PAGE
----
With dual pane or thermo pane windows you have a small quantity of air which is well sealed between the glass it can not move around well, and thus you are looking at the insulating properties, which are good,  If you have a LOT of air then it can get rolling and transport heat, this would be the case with storm windows.

Thus, I would say there is more fertilizer in that ad than fact.
 

Ron

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Interesting but I do not recall ever seeing or hearing any reference to Thermopane windows i by any manufacturer or even a salesman when discussing windows  RV/s.  Dual pane windows yes but Thermopane never.  We have dual pane windows and I do believe they are better than the single pane windows we had in previous motorhomes.  How much better I would not even try to guess at.  If an RV was not originally constructed with dual pane windows then I would not think changing over would be that beneficial considering cost involved.
 

Tinner

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Holland, Texas
Ron,
One of the options I have on my '03 Cardinal 36XLE is Thermo-Pane windows.  You got me to wondering so I pulled out the sales broscher for 2003 Cardinals and they are listed as Thermo-pane windows.  The thermal refers to the insulating value of the captured air I'm sure.  We are going to add film to ours this fall to help out in the summer sun too.  Have a good one.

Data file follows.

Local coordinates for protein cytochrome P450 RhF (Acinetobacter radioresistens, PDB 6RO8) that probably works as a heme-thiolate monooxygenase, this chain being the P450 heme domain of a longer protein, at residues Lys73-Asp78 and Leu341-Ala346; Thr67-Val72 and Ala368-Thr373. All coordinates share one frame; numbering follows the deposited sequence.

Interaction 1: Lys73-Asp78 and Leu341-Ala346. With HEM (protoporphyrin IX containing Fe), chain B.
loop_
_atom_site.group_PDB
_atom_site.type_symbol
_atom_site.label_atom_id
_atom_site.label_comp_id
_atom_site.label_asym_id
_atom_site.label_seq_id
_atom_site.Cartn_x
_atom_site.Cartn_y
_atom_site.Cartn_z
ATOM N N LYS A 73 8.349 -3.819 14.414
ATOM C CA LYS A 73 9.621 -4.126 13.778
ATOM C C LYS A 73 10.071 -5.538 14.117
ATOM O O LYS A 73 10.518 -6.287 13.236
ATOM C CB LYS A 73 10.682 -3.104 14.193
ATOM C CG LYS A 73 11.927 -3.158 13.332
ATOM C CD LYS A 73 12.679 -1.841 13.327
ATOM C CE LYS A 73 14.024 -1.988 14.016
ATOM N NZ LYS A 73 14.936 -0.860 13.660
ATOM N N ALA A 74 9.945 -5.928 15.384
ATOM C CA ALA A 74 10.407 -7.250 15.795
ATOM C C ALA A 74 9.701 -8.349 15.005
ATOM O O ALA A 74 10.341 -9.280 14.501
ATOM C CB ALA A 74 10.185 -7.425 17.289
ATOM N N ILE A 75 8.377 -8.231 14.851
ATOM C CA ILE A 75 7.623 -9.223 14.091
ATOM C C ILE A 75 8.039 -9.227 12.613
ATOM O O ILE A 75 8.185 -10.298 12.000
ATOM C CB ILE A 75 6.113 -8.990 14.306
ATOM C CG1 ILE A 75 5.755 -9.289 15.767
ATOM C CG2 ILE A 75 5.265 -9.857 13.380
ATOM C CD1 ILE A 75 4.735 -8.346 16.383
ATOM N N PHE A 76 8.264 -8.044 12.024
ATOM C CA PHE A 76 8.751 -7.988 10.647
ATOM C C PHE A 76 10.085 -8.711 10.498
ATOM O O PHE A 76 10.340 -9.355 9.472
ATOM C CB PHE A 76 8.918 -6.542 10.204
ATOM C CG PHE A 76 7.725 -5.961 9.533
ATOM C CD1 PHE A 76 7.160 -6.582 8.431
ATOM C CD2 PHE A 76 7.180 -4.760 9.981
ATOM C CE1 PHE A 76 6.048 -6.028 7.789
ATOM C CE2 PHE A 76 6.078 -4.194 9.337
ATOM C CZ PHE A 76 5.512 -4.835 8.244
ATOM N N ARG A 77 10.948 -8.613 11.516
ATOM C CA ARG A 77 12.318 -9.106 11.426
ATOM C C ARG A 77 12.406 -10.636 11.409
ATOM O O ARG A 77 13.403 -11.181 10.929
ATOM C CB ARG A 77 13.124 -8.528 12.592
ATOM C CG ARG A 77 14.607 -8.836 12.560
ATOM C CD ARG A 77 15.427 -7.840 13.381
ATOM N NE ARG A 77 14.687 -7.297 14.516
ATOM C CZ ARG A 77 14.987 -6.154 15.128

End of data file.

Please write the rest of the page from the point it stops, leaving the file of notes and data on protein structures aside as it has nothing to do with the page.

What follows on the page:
Gun Control --- "Being Able To Hit One's Target"
Ronnie
 

Ned

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See http://science.enotes.com/science-fact-finder/metals-other-materials/who-invented-thermopane-glass for a brief definition of thermopane glass.  Technically, if the dual pane windows we are used to seeing are bonded together and not just two sheets of glass in the frame, they fall under the definition of thermopane.  The space between can be air or an inert gas.
 

Ray D

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My information on this is a bit dated, but may be helpful.